New record with Alfred Kpebsaane

I am proud to announce the recording of the first full length record with my mentor of 12 years, Ghanaian xylophone master Alfred Kpebsaane is in the works. And it is super hypnotic.


About the Gyil

The Ghanaian xylophone is simply called the gyil (pronounced "JEEL"). Bewaa is a tradition of social dance songs music for Ghanaian xylophone. Traditional Ghanaian xylophone is performed with two xylophonists and a percussionist, often accompanied by a dance and drum troupe during social gatherings, dances, and concert performances. The music is used in traditional ceremonies in villages and communities in northern Ghana. The funeral repertoire is meant to honor the dead. 

I have listed the tuning of the notes of the traditional non-western gyil. Depending on the area, community, and the master xylophonist, the gyil has slightly different tunings. My gyil is tuned to Bernard Woma's traditional tuning, made by Tijian Lobi, at the Dagara Music Center in Medie, Ghana.




The gyil has 14 wooden bars woven together by string, twine, and goat skin. Each bar is smoked for three weeks (to prevent change in intonation) and amplified by prepared gourds that are carefully tuned to each bar. Each gourd has three holes that are covered with spider sac paper, giving the instrument its buzzy timbre and overtones. My ear has become accustomed to playing with and writing for ensembles mixing western instruments with gyil since 2006.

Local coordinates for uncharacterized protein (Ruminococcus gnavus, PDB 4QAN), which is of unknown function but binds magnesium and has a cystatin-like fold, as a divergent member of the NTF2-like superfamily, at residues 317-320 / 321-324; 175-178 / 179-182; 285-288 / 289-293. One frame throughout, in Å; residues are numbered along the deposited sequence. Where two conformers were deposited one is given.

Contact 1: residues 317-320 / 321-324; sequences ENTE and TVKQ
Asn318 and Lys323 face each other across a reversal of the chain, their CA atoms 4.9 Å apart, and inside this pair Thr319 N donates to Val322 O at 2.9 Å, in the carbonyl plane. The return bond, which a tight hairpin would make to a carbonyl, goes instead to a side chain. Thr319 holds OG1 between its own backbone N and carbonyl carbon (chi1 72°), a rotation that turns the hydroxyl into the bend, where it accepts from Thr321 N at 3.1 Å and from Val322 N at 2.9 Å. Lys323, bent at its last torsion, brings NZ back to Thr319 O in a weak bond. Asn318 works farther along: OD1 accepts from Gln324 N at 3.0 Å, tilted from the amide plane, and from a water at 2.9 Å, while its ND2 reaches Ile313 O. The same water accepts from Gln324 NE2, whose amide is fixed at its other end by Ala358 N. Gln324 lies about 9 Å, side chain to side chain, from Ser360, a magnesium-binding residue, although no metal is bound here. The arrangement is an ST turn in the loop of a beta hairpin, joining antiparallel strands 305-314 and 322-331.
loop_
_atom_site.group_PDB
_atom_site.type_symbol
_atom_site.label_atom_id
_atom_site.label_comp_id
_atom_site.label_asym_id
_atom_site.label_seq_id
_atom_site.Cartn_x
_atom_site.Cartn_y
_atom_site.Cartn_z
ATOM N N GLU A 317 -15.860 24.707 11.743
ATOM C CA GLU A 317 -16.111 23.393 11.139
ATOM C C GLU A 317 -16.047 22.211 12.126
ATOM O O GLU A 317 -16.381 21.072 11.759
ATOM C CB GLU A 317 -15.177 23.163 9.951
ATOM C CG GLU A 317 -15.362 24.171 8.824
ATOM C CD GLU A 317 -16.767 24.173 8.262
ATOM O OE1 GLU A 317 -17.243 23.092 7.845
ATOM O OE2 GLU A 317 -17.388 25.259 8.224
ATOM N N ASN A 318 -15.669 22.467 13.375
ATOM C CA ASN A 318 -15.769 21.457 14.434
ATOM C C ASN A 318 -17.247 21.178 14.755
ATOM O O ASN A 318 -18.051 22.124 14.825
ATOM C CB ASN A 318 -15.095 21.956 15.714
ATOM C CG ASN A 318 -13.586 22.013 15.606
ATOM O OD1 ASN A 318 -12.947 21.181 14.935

C#  +40 cents
B     +20 cents
A     -23 cents
F#   +35/40 cents
E     +15 cents
D     0 cents
C     -35 cents
A     +20-23 cents
G     -15/20 cents
E     +50 cents
D#   -2 cents
B     +25 cents
A     -2 cents
G     -40 cents